If you’re someone like me, a fan who loves music but could never hack it as a musician, karaoke changes everything. It unlocks the door to center stage. It’s a safe and welcoming place where anyone can join in the music. So even if you never summoned the courage or skill to cross that line from fan to participant, karaoke is something anybody can do. Your only limits are emotional. Indeed, it forces you to keep upping your emotional ante, as you voice your innermost feelings out loud. And that’s the weirdest thing about karaoke—sometimes you can feel like you’re experiencing some of the most honest, most intimate moments of your life, while butchering a Hall & Oates song at 2 A.M. in a room full of strangers.
That intimacy is what makes it such an addictive vice. With karaoke you’re really putting yourself out there. People are going to watch you and stare. But the whole culture around karaoke creates a temporary environment of total acceptance. When we do karaoke, we sing along with songs we hate. We cheer for the weirdos across the room. We high-five strangers. You dim the lights, crank the volume and you can get away with anything.
Over the years, I’ve gotten totally obsessed. Like I said, I have a karaoke problem. But admitting the fact that you have a problem is the first step toward making it an even bigger problem.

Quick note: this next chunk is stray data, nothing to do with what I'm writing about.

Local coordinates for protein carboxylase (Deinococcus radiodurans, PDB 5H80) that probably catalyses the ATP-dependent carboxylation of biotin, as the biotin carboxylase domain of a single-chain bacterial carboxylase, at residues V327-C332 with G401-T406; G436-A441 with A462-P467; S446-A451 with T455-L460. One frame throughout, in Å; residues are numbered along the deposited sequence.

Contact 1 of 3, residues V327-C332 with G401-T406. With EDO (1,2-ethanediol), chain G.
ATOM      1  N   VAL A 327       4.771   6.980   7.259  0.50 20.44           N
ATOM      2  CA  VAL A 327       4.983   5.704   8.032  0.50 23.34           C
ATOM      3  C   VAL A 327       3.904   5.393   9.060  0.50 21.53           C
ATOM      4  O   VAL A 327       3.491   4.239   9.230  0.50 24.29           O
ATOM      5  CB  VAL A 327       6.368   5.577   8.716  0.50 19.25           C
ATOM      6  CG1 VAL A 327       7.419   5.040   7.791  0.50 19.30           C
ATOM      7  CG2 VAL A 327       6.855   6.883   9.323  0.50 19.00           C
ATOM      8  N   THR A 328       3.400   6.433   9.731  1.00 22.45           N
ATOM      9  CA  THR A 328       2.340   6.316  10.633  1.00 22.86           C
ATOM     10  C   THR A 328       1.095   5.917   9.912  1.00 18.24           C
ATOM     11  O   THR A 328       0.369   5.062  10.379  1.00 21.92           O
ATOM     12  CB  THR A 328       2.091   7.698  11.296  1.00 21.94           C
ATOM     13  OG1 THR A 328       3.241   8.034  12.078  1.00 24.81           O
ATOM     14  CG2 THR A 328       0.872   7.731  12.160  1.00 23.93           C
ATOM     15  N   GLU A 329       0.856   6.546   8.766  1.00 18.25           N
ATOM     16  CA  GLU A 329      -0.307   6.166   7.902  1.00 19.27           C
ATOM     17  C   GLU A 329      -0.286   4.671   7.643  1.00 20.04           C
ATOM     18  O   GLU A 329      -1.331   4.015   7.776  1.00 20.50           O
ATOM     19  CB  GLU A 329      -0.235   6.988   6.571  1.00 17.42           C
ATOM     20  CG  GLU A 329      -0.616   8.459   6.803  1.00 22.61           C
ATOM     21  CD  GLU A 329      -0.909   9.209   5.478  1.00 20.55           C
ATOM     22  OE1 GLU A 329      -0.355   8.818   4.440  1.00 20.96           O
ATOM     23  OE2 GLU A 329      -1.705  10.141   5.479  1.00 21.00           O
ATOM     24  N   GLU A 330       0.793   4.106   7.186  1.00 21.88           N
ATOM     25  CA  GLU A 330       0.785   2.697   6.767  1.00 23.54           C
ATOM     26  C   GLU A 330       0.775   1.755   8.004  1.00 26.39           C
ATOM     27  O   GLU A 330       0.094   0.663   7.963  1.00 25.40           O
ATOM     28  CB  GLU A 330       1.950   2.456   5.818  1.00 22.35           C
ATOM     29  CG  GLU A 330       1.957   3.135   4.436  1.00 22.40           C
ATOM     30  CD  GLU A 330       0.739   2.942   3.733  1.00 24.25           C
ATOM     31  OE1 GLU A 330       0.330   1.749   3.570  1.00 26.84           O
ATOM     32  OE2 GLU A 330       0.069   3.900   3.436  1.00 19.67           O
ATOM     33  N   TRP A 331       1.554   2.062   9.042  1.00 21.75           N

I got obsessed with karaoke around the time I got obsessed with Ally. It’s a fact: Getting obsessed with a girl is a good way of getting obsessed with anything.
For us, karaoke is one of our shared passions, and it’s one of the ways we communicate. Ally is an astrophysicist and a glam rocker, so I always keep learning new things about the universe from her. And even after years of marriage, I still find out strange new things about this girl when we sing together. Every time we get our microphone cords tangled up, I get a little more obsessed with her.
I got into karaoke at a time when I felt like my life was a used firecracker. I was only in my early 30s, but I figured it was all too late for me. I was a miserable widower with no idea how to muddle on. The happy chapter of my life was over, and the world had run out of surprises. But it turned out my life was just beginning. I fell in love, I got married, I found a new life and a new home. Karaoke was just one of those surprises. But for me, it turned out to be a way of finding my voice. Something about it opened up doors for me emotionally. For me, it was part of coming back to life.
Right now, here in the basement of Sing Sing, Ally and I are in for the night. We’re punching in the numbers and loading up the machine for hours to come. We don’t know where the songs will lead us, what kinds of memories or sensations they’re going to trigger. But we will clutch the mike and feel the surge. If friends show up to join us here, all the better. That just means more songs. We’ll blast each other with requests and duets until they kick us out at 4 am. Then it’s goodnight hugs and cabs. There will be friends dropped off until it’s back to just Ally and me. As soon as we get home, we’ll fix some toast with cheddar on it, before we fall asleep to dream of rock & roll.
Is this thing on? Good. Because I am. We’re here to sing. Every now and then we come together. Every now and then I fall apart.
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Copyright © 2013 by Rob Sheffield. Used by permission of HarperCollins.